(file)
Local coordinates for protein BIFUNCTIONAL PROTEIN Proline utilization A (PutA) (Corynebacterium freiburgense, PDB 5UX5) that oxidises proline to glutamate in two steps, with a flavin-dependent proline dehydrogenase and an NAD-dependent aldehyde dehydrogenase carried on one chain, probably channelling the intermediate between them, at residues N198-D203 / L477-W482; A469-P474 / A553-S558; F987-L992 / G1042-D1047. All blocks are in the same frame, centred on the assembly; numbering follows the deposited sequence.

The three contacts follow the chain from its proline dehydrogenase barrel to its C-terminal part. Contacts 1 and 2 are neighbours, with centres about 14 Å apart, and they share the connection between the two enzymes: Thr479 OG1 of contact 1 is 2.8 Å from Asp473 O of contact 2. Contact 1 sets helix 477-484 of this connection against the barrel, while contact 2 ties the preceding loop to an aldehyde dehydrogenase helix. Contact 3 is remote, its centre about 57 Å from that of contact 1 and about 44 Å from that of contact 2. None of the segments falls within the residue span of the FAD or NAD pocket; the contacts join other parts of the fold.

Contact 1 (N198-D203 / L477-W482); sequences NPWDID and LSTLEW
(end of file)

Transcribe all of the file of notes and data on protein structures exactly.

Local coordinates for protein BIFUNCTIONAL PROTEIN Proline utilization A (PutA) (Corynebacterium freiburgense, PDB 5UX5) that oxidises proline to glutamate in two steps, with a flavin-dependent proline dehydrogenase and an NAD-dependent aldehyde dehydrogenase carried on one chain, probably channelling the intermediate between them, at residues N198-D203 / L477-W482; A469-P474 / A553-S558; F987-L992 / G1042-D1047. All blocks are in the same frame, centred on the assembly; numbering follows the deposited sequence.

The three contacts follow the chain from its proline dehydrogenase barrel to its C-terminal part. Contacts 1 and 2 are neighbours, with centres about 14 Å apart, and they share the connection between the two enzymes: Thr479 OG1 of contact 1 is 2.8 Å from Asp473 O of contact 2. Contact 1 sets helix 477-484 of this connection against the barrel, while contact 2 ties the preceding loop to an aldehyde dehydrogenase helix. Contact 3 is remote, its centre about 57 Å from that of contact 1 and about 44 Å from that of contact 2. None of the segments falls within the residue span of the FAD or NAD pocket; the contacts join other parts of the fold.

Contact 1 (N198-D203 / L477-W482); sequences NPWDID and LSTLEW